This 7,200 sq. ft. timber frame home was designed by Architect Dave Straus and Straus & Seibert AIA Architects.

Much of the timber was reclaimed from an old mill in Burns Oregon. The limited lengths of the timbers drove the offset-rafter design in the family room. This yielded a more appealing look for less cost.

The additional needed timbers were also reclaimed from the beach in Astoria, Oregon, after a large storm breached the hull of a freighter that sunk off the coast in 1912. These timbers floated to the surface and ultimately found their way into this home.

For the exterior pillars and walls, all 28 tons of stone was painstakingly handpicked by the owner and masoned in the high sierras.

The front door is 5 feet wide, 8 feet tall, weighs 425 pounds and is made of yellow pine. It has an "off-center pivot" that allows the door to swing effortlessly.

This door was designed and built in our cabinet and millwork shop.

Although much of the timber work was traditional in method, the structural specifications required some mechanical fasteners like steel plates, pins, all thread and bed bolts. All of this was cleverly concealed. Bostwick Construction worked closely with Swiftsure Timberworks to overcome these structural issues while maintaining an authentic look.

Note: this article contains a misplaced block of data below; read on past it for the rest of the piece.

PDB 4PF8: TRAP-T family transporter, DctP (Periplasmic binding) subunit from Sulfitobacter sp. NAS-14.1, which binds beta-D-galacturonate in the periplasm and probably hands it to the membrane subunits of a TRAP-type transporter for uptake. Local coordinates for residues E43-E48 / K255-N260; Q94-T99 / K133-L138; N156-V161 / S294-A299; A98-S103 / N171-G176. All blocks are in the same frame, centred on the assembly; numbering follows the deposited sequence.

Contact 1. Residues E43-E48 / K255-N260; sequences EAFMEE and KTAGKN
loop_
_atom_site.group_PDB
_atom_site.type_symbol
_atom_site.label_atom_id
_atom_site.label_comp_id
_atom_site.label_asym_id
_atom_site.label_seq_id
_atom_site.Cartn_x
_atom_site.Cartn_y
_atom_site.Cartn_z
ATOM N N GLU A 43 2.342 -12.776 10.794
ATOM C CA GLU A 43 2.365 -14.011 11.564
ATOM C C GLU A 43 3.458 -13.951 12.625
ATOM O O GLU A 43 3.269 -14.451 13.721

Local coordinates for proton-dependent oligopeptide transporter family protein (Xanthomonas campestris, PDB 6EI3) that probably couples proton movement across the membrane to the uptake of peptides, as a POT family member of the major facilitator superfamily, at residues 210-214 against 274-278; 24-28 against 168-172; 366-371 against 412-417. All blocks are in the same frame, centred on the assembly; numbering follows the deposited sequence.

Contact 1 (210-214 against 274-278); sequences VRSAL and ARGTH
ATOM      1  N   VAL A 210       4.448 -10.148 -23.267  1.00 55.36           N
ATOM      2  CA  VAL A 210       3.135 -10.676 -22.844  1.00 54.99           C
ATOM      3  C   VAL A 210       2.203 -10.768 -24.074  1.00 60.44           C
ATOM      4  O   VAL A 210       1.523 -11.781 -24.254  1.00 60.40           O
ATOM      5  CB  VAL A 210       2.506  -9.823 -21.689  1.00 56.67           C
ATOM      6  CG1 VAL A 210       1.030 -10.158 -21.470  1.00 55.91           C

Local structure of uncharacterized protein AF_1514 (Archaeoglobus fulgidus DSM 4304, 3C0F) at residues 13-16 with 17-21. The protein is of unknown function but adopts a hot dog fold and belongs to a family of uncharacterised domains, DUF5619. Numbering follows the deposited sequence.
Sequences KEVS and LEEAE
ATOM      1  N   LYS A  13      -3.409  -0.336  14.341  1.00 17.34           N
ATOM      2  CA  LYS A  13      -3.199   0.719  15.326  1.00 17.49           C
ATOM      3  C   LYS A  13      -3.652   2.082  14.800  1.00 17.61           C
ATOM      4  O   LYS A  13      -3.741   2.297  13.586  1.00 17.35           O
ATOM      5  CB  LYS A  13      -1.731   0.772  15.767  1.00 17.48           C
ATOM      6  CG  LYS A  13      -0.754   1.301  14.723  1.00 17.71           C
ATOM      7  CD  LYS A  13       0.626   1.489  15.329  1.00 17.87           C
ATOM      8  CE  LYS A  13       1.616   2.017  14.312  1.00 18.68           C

The flooring is yellow heart pine that was reclaimed from an old sugar mill that was built in the 1880's.

The octagon ceiling in the study is not just for looks, it is a structural support for the ridge of the adjacent dining room.

The timber cloud over the kitchen provides a perch for lighting while helping define the kitchen space from the family room.

Solid America cherry wood cabinets blend nicely with the pine floors and vertical grain fir trim. All the wood was finished with oil. In order to leave the natural beauty of the wood unaltered, stains were not used. The walls are an old world Venetian plaster which creates a subtle backdrop, letting the wood take center stage.